The Hidden Value of Stress
Stress is good for you.
I know this sounds exactly the opposite of everything you’ve heard about stress …
We’ve all heard that “stress kills.” The Mayo Clinic’s website lists stress as the source of many of the ills of modern life: Lack of motivation. Anxiety. Depression. High blood pressure. Diabetes. Heart disease. Cancer has even been implicated as one of the consequences of stress.
The common wisdom is that stress is bad for you.
So, how can I say it’s good for you?
Because the other day I was sitting in the 7/8th grade class I volunteer in. Spencer, the teacher, showed the students a TED Talk by Stanford psychologist Kelly McGonigal.
McGonigal started her talk by describing an eight-year study on stress. The study tracked 30,000 participants for eight years. The researchers had people rate the amount of stress in their lives from very little to a great deal. They also asked the subjects if they believed stress was harmful to their health.
After eight years, the researchers examined public death records to find out who’d died.
The bad news: The high-stress group had a 43% increased risk of dying. But … and this is the key point … only if they believed that stress was harmful to their health.
The high-stress subjects who didn’t believe the common wisdom about stress had the lowest risk of dying of all the subjects. This included participants who identified themselves as having low stress.
All in all, the high-stress subjects with a positive attitude toward stress were healthier.
Sounds interesting …
… but, what does this mean to you?
The science behind this study says that changing how you think about stress can make you healthier and more productive. If you’re healthier, you’re more able to tackle and succeed at what you need to accomplish to become an A-level copywriter.
Here’s how this works. When you’re stressed, your heart pounds. Your breathing increases. You might even break into a sweat. Typically, we look at these responses as signs of anxiety.
Instead, Dr. McGonigal suggests you look at the typical stress responses as signs that your body is being energized. The pounding heart is preparing you for action. Faster breathing increases oxygen to your brain. Your body is preparing for the challenge ahead.
Increased confidence and a healthier heart …
A study done at Harvard University provides a good example of how this can work in your favor. Participants were told to look at the stress response from this positive perspective. When asked to perform demanding tasks, they were less stressed out. Their anxiety decreased. They were more confident.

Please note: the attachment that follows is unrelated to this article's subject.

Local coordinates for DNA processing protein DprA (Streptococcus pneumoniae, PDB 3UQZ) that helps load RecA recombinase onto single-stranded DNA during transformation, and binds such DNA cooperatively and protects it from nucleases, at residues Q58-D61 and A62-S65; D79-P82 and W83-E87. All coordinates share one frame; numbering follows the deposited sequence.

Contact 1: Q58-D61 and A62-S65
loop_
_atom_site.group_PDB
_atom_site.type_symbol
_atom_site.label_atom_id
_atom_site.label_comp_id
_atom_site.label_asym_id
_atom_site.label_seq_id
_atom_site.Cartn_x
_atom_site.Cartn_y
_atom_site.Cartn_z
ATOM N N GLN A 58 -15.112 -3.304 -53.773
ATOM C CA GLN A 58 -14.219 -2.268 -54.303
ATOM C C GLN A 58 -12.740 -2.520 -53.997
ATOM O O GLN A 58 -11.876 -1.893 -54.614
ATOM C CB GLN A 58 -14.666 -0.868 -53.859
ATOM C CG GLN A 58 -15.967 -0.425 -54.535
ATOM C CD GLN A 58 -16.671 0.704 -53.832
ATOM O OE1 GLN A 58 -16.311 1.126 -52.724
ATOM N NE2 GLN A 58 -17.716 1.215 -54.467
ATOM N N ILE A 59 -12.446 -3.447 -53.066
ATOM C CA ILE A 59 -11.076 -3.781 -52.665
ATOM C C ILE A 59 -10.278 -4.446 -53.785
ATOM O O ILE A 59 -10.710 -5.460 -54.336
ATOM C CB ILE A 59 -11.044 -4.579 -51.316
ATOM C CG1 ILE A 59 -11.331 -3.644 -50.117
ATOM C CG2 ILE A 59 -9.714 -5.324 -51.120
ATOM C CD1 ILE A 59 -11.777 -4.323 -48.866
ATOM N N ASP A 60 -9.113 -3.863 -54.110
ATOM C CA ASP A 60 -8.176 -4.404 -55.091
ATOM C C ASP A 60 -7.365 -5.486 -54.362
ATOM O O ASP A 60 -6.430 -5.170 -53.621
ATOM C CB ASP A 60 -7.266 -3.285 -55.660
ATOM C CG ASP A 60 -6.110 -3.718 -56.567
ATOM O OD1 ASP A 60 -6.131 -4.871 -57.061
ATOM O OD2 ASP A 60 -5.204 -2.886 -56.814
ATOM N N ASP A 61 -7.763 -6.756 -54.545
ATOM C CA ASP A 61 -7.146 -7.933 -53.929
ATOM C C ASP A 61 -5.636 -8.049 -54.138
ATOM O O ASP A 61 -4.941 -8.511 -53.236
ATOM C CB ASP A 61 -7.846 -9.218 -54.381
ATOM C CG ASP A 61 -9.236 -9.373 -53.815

From a health standpoint, when you view stress as a health risk, your blood vessels constrict. It’s this constriction of blood vessels that can lead to heart disease. But when you take a positive perspective on stress, your blood vessels don’t constrict. They stay open.
McGonigal says, “Over a lifetime of stressful experiences, this one biological change could be the difference between a stress-induced heart attack at age 50 and living well into your 90s. And this is really what the new science of stress reveals, that how you think about stress matters.”
Unlocking the drive to succeed …
Here’s what this could mean for you as a copywriter. You have a lot of demands on your time. Your family. Your job. The AWAI programs you’re studying. Spec assignments you hope to write.
Tons of stress.
If you take the traditional view of stress as harmful, these demands can be paralyzing. And not just emotionally, they can be physically paralyzing, as well.
“I don’t know where to start. There’s too much to do. I don’t have time.” How many times have you said these things to yourself when faced with the decision to dig into the Accelerated Program or a spec assignment?
But if you take a “new and improved” attitude that stress can be good for you, you’ll be more confident that you can succeed at these tasks. You’ll feel energized. And, significantly, you’ll be more ready to seek outside help.
How is this so? When you have this positive response to stress, your body increases production of the brain hormone oxytocin. (Oxytocin has been dubbed the “cuddle hormone,” because it’s released when you hug someone.)
Oxytocin makes you more social and empathetic. It makes you reach out to help other people. But it also makes you more ready to seek support from other people.
So, let’s say you’re having trouble understanding an important concept in the Accelerated Program. The typical stress response to the situation is to bottle up. But, by taking a positive perspective on stress, you’re more likely to turn to someone else – like a fellow AWAI Member – for help.
You go to the AWAI Forum, post your question, and get an answer that gets you over the stumbling block.
Looking at stress from this positive viewpoint may take awhile. But it’s worth making the change. This study has changed the way I look at stress and the way I approach stressful situations.
Dr. McGonigal’s closing remarks on the TED Talk cemented why I’m making this change. And why I urge you to do the same …
“When you choose to view your stress response as helpful, you create the biology of courage. And when you choose to connect with others under stress, you can create resilience. Stress gives us access to our hearts. The compassionate heart that finds joy and meaning in connecting with others, and yes, your pounding physical heart, working so hard to give you strength and energy. And when you choose to view stress in this way, you’re not just getting better at stress, you’re actually making a pretty profound statement. You’re saying that you can trust yourself to handle life’s challenges, and you’re remembering that you don’t have to face them alone.”
And what copywriter doesn’t need courage … resilience … and self-trust?
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